Governments like France and Germany have expressed opposition to deep-sea mining; however, companies involved argue that it provides an opportunity to extract commodities like cobalt and nickel, crucial for electric-vehicle batteries and the energy transition. They also claim that deep-sea mining avoids human rights issues and land-based destruction. Environmental groups, on the other hand, argue that it would harm untouched ecosystems while land-based mining activities continue.
The ISA recently concluded a meeting in Jamaica to formalize a mining code that would outline the dos and don'ts of seafloor mining. This code is expected to establish rules and regulations regarding royalties, taxation, and the overall mining process. However, no agreement was reached during the July meeting, and further discussions will take place in October.
TMC has been actively advocating for deep-sea mining and, in July 2021, triggered the 'two-year rule' through its state sponsor, the Republic of Nauru. This rule compels the ISA to create a mining code within two years. If no code is established by the deadline, prospective miners could potentially submit an application based on any agreed-upon mining code up until that point. Despite the passing of the deadline, no miner has yet submitted an application.
Deep-sea mining is edging closer to becoming a reality as TMC pushes forward, but the debate surrounding its potential environmental impacts and economic benefits remains ongoing.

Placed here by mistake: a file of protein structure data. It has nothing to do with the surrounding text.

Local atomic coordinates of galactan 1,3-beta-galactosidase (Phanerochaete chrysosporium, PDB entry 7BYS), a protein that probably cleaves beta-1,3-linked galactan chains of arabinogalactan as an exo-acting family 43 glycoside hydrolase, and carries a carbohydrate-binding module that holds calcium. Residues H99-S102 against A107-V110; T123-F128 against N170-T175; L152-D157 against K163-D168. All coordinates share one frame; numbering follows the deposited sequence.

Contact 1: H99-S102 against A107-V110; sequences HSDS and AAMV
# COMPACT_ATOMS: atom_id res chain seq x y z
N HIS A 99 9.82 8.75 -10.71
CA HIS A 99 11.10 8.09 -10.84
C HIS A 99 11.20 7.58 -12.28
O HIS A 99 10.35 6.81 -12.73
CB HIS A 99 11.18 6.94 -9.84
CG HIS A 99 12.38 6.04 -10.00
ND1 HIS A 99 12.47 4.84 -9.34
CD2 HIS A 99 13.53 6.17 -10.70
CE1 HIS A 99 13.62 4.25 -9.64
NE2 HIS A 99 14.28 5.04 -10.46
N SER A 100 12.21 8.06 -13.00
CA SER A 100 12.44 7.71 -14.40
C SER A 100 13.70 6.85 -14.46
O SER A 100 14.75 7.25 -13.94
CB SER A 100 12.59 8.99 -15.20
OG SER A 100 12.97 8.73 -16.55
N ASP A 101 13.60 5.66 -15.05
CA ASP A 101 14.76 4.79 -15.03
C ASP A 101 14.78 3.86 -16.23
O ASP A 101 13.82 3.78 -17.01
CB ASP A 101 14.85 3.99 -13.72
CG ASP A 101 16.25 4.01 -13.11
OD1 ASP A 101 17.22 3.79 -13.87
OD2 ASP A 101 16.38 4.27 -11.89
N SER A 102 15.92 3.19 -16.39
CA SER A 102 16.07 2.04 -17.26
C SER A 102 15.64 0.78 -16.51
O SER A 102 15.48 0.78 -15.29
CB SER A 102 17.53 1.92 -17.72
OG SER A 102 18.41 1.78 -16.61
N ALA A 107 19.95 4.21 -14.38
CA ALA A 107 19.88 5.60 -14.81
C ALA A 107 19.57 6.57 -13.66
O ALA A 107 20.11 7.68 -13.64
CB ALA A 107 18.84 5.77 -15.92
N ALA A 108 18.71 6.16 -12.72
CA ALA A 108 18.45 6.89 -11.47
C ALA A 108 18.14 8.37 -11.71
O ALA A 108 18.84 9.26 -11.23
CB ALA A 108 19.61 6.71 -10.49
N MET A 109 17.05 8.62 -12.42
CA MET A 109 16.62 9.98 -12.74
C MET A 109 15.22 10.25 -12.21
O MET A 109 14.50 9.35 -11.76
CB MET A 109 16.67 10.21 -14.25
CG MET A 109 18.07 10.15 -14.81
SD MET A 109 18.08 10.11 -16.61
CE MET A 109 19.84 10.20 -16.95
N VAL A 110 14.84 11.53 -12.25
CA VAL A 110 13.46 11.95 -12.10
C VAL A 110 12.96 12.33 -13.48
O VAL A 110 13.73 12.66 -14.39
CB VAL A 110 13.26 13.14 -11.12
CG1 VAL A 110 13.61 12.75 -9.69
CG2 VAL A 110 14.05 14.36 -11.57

The Canadian Miner's Cash Requirements for Mining Application
NORI, the Chief Executive of TMC, expressed satisfaction with the progress made during the ISA meetings in Kingston last month. However, he acknowledged that more time is needed for the parties involved to fulfill their legal obligation of delivering the mining code. After carefully considering the discussions during the ISA meetings over the past three weeks, NORI stated that TMC intends to submit their application following the July 2024 ISA session. This timeframe will allow them to strengthen their environmental dataset and provide sufficient time for three additional council sessions and intersessional work.
Notably, TMC has faced challenges in recent times. It has been delisted from Nasdaq twice in the past year due to its share price falling below $1 for over 30 consecutive trading days.
Greenpeace campaigner Louisa Casson expressed opposition to TMC's plans for deep-sea mining. Casson highlighted that the announcement by The Metals Company contradicts international sentiments against this form of mining. She emphasized that governments dedicated extensive time to debating the future of the oceans and concluded that deep-sea mining should not be approved. Casson further added that attempting to mine the oceans is becoming politically toxic, especially given the absence of established rules in this domain. As such, she believes that TMC's bullish approach to force rushed decisions from governments will eventually backfire.